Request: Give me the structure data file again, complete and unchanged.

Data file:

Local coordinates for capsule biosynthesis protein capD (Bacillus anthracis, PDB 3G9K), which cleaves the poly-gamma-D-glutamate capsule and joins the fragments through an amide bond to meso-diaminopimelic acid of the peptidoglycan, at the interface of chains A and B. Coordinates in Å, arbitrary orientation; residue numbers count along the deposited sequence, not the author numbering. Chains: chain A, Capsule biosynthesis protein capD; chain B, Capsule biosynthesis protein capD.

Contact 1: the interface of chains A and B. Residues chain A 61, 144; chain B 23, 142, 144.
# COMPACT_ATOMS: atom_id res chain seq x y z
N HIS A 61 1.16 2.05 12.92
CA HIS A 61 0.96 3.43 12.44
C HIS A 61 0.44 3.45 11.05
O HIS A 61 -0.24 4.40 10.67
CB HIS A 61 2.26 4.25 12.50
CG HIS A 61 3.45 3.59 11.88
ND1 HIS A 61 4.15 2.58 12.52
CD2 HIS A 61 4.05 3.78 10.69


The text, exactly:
Local coordinates for capsule biosynthesis protein capD (Bacillus anthracis, PDB 3G9K), which cleaves the poly-gamma-D-glutamate capsule and joins the fragments through an amide bond to meso-diaminopimelic acid of the peptidoglycan, at the interface of chains A and B. Coordinates in Å, arbitrary orientation; residue numbers count along the deposited sequence, not the author numbering. Chains: chain A, Capsule biosynthesis protein capD; chain B, Capsule biosynthesis protein capD.

Contact 1: the interface of chains A and B. Residues chain A 61, 144; chain B 23, 142, 144.
# COMPACT_ATOMS: atom_id res chain seq x y z
N HIS A 61 1.16 2.05 12.92
CA HIS A 61 0.96 3.43 12.44
C HIS A 61 0.44 3.45 11.05
O HIS A 61 -0.24 4.40 10.67
CB HIS A 61 2.26 4.25 12.50
CG HIS A 61 3.45 3.59 11.88
ND1 HIS A 61 4.15 2.58 12.52
CD2 HIS A 61 4.05 3.78 10.69